Parliamentary staff have more reason to dread December’s snap election than almost anyone else in Westminster, bar their employers. With an early poll comes the possibility of abrupt unemployment at worst, and six weeks of long hours and uncertainty at best.
But, as evinced by the ongoing controversy over employment practices at Westminster, the welfare of staff never really figures in the big calls their masters make. Which is precisely why the staff of Conservative MPs are pleasantly surprised to have received a note of thanks from Boris Johnson this afternoon.
As you know, there will be a general election on Thursday 12 December. It is time for the people to have their say. We need this election to break the deadlock in Parliament, and to get Brexit done once and for all. Only then will we be able to move on and focus on the people’s priorities.
As the campaign gets underway, I wanted to write to you to thank you for everything that you have done during the course of this Parliament – and for everything that you will be doing over the coming days and weeks.
Whether you are based in Westminster or a constituency office, your work is at the heart of everything that our Party is doing to secure a brighter future for our country. As I know from my own Parliamentary office, MPs’ staff are crucial to the work of Parliament and to the effectiveness of our democracy.
But I know that a general election campaign brings some disruption and uncertainty to your roles – so I want to thank you for your forbearance and resolve, and for all the hard work that you will be putting in to support your MP in the period ahead.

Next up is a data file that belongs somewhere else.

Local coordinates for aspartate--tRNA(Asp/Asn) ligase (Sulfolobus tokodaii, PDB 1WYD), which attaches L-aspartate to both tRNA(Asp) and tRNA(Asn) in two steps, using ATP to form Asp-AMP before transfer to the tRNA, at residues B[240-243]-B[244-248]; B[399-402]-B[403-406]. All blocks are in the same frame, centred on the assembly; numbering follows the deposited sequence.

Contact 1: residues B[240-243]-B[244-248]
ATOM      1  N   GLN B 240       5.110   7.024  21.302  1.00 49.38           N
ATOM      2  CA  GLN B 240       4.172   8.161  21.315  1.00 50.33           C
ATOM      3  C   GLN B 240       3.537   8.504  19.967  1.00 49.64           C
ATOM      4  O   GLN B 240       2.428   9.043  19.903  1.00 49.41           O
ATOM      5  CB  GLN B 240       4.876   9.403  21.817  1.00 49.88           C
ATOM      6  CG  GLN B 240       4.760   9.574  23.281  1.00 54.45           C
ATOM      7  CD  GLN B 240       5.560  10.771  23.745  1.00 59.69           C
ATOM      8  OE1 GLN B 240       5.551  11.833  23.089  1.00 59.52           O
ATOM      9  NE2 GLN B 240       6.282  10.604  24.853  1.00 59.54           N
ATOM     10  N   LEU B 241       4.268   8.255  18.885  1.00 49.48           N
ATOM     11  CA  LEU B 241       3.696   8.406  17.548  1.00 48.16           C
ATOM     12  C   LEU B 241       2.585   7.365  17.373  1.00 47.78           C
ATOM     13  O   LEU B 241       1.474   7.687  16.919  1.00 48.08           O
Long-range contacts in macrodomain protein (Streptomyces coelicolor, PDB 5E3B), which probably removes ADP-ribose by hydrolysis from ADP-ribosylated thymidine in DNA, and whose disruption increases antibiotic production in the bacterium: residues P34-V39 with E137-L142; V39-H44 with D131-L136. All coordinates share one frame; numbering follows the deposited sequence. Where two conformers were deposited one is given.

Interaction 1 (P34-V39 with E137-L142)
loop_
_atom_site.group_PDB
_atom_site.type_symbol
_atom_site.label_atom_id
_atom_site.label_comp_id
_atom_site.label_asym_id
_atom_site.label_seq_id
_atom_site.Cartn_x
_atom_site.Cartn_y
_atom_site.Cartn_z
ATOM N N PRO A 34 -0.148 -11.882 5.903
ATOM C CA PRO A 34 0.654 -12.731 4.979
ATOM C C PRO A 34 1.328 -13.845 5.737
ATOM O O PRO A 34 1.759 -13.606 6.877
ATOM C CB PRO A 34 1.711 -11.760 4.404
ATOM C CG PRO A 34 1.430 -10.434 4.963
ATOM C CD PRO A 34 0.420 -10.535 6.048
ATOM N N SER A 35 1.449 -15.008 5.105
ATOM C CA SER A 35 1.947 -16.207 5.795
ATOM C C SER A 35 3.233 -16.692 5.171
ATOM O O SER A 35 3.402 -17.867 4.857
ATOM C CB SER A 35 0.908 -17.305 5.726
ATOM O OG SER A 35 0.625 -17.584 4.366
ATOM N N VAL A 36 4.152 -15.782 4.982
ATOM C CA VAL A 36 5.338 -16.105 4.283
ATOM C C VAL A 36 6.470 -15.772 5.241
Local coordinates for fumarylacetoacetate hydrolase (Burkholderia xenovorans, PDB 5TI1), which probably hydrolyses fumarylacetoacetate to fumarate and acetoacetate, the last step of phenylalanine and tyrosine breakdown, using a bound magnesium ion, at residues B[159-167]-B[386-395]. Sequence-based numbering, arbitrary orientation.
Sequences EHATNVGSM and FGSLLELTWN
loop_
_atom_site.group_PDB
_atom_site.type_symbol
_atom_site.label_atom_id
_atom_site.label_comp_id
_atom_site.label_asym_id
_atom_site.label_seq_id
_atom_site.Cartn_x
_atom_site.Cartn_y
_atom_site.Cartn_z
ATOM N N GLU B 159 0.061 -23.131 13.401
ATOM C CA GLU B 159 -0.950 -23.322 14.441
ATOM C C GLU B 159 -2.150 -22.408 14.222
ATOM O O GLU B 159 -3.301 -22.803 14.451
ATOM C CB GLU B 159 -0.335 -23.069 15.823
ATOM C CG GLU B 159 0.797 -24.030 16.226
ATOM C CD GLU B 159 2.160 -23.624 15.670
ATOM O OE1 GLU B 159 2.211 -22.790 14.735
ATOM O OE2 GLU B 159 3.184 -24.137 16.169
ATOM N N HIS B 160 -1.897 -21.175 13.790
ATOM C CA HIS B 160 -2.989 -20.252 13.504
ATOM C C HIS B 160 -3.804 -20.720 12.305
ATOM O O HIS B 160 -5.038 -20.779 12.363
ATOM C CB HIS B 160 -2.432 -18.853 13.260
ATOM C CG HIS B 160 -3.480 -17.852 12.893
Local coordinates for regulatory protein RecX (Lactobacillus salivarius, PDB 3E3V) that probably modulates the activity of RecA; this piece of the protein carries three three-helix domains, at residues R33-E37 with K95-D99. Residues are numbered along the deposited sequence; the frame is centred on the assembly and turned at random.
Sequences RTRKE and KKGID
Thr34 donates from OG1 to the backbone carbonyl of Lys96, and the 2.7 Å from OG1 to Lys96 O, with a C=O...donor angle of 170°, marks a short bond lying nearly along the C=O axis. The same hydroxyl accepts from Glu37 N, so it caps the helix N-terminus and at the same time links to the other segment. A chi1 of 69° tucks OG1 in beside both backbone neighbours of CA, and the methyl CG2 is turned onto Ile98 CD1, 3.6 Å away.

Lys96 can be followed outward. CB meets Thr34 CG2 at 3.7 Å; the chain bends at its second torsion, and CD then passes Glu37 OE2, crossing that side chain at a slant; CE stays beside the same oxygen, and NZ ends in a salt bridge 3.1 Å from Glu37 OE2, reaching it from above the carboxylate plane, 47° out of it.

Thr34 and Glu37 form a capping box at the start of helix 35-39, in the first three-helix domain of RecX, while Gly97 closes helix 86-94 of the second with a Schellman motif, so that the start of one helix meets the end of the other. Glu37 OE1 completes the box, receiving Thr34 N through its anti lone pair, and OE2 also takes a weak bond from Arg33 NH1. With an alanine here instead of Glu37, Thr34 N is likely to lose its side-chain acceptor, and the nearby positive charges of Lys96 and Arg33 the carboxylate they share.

We did not want an election, but we simply cannot afford any more dither and delay brought on by Jeremy Corbyn and Labour. We will be taking our positive vision to the country for what is possible for Britain once Brexit is done and we leave with our great new deal.
Together we can get Britain back on the road to a brighter future. Thank you for all you are doing.
The Rt. Hon Boris Johnson MP
Staff with long enough memories do not recall receiving a comparable note from Theresa May in 2017, which is perhaps unsurprising: though it costs little, writing to parliamentary staff is the definition of something a Downing Street on the brink of an election does not need to do. May and her team are also remembered as being singularly terrible at party management, which lives and dies on these small gestures. So, unsurprisingly, Johnson’s MPs have been impressed by the letter. “It is a really thoughtful letter & very much appreciated,” Tracey Crouch, the former sports minister, tells me.
Both the fact of the letter and its contents reveal that Downing Street is deeply aware of a charge opposition MPs – and, privately, some Tories – repeatedly levelled in the days before they ended up voting for an election: that it risked inconveniencing an exhausted public in the weeks before Christmas. Hence the prime minister’s insistence to staff that he did not want an election, and that it is really Jeremy Corbyn’s fault.
Johnson knows that he risks snapping the patience of voters and his parliamentary party in going to the country in the depths of winter. And, should his gamble backfire, he will need all the goodwill he can get. Small gestures such as this letter suggest that, unlike his predecessor, he at least has an idea of how he might generate it.